About a year ago, while our garden was flourishing, I heard a piteous shrieking outside.  Rushing to see what was happening, I found a baby rabbit being attacked by a slightly larger not-to-be-named predator.  I ran to its rescue and Roger quickly appeared with a box filled with straw bedding.  We made a safe space for the wee-rabbit to recover.  Knowing it would one day mature into its reproductive years, we threw caution to the wind and provided it water and nourishment in the form of fresh, tender lettuce leaves from our garden.  At the time, we felt good about our efforts to save this injured rabbit.  In hindsight, I wonder if we weren’t the classic marks in a short con game as we now have dozens of rabbits testing our garden and our patience.

Crockern Farm

Seemingly a single rabbit, but where there is one, there are many!

Just the other morning, I saw four baby rabbits eating grass among the chickens.  Our chickens have made peace, and yet we cannot.  Then again, the chickens have been known to do some serious damage on the garden beds, too, so perhaps they are allies.  And our dog Sam has a deep reverence for life.  A lot of traditional dog stuff is missing from him.  He never chases squirrels or birds.  And when it comes to rabbits, I recently caught him laying in the sun just napping while a rabbit nibbled at plants only a few feet away.

In truth, we could live with all of this if they would just stay out of our vegetable beds.  Last year, we surrounded the vegetable beds with seemingly impenetrable fencing.  Despite the fencing, one particularly cunning rabbit has repeatedly found her way onto one of the raised beds.  Each morning these last few days, we would see her on top of the same plot, scratching at the surface.  We hadn’t yet planted these beds, so there is nothing but dirt and a few weeds.   Beatrix Potter lovingly referred to all those rabbits in Mr. McGregor’s garden as “improvident and cheerful.”  With all due respect to Ms. Potter, I would quickly amend improvident to Grifter!  These little tricksters, driven by the need to frustrate and annoy, seem capable of all manner of magic and sleight of hand.  How else to explain their determination for jumping onto an unplanted garden bed?  What’s in it for them?  There’s nothing there to eat.

We needed a new game plan.  We needed to think rabbit.  And we need to do this before planting out all our tender plants this season.  Purchasing more scaffolding planks, compost and chicken wire, we doubled the height of the raised beds.   We secured the perimeter fencing.  We waited and watched.  And much like the magician who pulls a rabbit out of his hat, there suddenly appeared a rabbit on top of the same bed.  I watched her one morning as she dug a small area and sat in it.  She reminded me of our chickens when they are laying an egg or having a dust bath.  I called Roger to show him this behaviour, and in that moment, she had disappeared.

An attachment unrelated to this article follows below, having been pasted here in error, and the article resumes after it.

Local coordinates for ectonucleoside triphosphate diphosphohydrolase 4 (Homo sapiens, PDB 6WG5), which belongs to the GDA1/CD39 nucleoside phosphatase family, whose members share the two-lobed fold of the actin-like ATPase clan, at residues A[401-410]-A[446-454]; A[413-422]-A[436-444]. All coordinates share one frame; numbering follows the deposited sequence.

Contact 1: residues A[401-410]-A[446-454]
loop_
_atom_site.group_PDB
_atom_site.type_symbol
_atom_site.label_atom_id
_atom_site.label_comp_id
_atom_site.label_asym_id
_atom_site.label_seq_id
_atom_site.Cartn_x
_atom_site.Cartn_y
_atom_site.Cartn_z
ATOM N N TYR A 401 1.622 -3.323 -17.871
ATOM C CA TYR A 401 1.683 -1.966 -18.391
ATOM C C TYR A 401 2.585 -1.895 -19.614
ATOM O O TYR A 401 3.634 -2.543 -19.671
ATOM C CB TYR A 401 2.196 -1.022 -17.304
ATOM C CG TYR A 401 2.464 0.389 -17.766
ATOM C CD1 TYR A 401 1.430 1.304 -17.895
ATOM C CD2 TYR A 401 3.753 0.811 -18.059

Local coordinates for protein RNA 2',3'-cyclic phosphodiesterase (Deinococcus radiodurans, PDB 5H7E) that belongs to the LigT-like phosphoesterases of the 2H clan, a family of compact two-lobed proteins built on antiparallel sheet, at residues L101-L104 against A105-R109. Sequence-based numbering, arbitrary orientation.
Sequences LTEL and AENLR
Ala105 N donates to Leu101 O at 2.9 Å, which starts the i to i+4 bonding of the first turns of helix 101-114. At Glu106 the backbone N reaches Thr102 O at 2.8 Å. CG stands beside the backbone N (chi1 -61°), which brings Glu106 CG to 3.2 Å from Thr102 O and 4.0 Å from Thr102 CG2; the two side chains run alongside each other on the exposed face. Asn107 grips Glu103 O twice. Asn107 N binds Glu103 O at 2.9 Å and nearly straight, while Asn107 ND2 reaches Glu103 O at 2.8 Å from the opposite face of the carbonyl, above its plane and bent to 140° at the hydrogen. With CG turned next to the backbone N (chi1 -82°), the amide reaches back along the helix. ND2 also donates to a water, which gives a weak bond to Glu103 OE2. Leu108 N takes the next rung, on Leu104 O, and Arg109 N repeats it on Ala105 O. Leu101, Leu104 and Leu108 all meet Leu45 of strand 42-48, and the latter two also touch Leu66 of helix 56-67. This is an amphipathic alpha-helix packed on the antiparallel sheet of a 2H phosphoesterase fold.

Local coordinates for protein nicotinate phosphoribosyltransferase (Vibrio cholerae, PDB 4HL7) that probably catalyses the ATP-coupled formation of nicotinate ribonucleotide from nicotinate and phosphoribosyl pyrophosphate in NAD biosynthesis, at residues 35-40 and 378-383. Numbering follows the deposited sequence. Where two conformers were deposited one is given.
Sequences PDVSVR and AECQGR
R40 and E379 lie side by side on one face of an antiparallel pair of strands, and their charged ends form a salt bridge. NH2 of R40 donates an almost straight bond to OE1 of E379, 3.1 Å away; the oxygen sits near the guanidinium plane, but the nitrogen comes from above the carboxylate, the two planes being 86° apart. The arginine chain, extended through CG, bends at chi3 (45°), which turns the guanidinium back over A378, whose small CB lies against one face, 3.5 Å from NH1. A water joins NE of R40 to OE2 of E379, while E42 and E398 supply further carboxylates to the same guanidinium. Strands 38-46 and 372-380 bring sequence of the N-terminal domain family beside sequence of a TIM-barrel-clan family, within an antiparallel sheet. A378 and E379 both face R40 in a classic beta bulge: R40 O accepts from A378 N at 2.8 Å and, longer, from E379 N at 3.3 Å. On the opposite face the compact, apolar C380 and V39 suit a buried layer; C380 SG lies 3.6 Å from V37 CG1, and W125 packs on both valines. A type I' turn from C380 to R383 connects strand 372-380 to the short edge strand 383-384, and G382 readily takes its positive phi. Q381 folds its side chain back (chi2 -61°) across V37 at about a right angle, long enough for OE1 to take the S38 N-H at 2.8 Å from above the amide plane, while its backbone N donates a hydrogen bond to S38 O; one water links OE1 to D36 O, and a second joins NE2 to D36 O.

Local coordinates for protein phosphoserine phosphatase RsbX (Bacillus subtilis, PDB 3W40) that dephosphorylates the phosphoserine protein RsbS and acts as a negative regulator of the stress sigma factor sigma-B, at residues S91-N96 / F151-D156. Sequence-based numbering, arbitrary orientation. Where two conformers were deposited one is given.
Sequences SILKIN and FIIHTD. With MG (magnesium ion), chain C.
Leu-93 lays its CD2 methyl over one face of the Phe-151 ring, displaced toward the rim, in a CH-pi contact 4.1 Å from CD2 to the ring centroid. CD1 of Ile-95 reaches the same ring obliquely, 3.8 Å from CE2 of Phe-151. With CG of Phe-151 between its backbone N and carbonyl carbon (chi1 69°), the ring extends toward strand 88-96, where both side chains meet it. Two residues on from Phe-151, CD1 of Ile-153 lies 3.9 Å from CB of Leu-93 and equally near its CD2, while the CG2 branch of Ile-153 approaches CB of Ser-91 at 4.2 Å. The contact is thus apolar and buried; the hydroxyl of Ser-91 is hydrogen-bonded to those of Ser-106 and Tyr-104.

New double-height beds with chicken wire fencing perimeter! P1050396

The following day, when I returned from a morning walk with Sam, there was a deep and perfectly formed tunnel in the very same vegetable bed.  Again, with some form of misdirection, when I turned to reveal the tunnel to Roger, it had been covered up with soil.  A smooth, seemingly untouched surface left behind.  Where had the tunnel gone?  Where was the rabbit?  What was going on?

Like forensic scientists, we examined every corner, and possible access spot.  We eventually discovered a small hole where the rabbit was burrowing up under the bed.  A difficult to access spot as there was a giant boulder buried under the ground at that point.  Difficult, that is, unless you are a rabbit.  So, in a flash of genius, we blocked off the hole with rocks.  In another, somewhat dimmer flash of genius, we fenced off all the beds, barring this one as we had a plan.  Roger dug up a ton of compost and soil, laid chicken wire into the bottom of the bed, and returned the soil.  Job done.

That night, as we nodded off to sleep, we listened to the sounds of owls in the trees and another strange sound we couldn’t identify.  It wasn’t an owl, nor did it sound like a fox, and as suddenly as it had started, it stopped.

By early morning, I looked out the window and saw the rabbit once again by the vegetable bed.  Not on top, but a tunnel dug nonetheless.  With her dirty little paws, she was by the edge where we had placed the stones.  She had moved the small stones and by her side were three baby rabbits!  When I went to investigate, the four of them were gone.

This is the classic magician’s illusion:  Rabbits appearing from tall silk hats. They appear.  They disappear.  The single rabbit suddenly becomes four.

After confirming there were no baby rabbits left behind, we added  new and larger stones on this potential breach.  Wilful and unaffected by our prevention efforts of the past year, the rabbits seem reluctant to grasp our efforts.  They come in droves, like creatures in a horror film.  We’re engaged in furious combat.  I don’t wish a family of foxes to return and jeopardise our chickens, but I wouldn’t mind them passing by and helping to return the rabbit population to a more manageable number.   The rabbits have rightly identified Roger and me as easy marks and we could use a little back up.  Clearly, this is going to be a long battle.  The enemy may never run out of soldiers to occupy our gardens, but we are stubborn and will never surrender!

 

Zan_Zig_performing_with_rabbit_and_roses,_magician_poster,_1899-2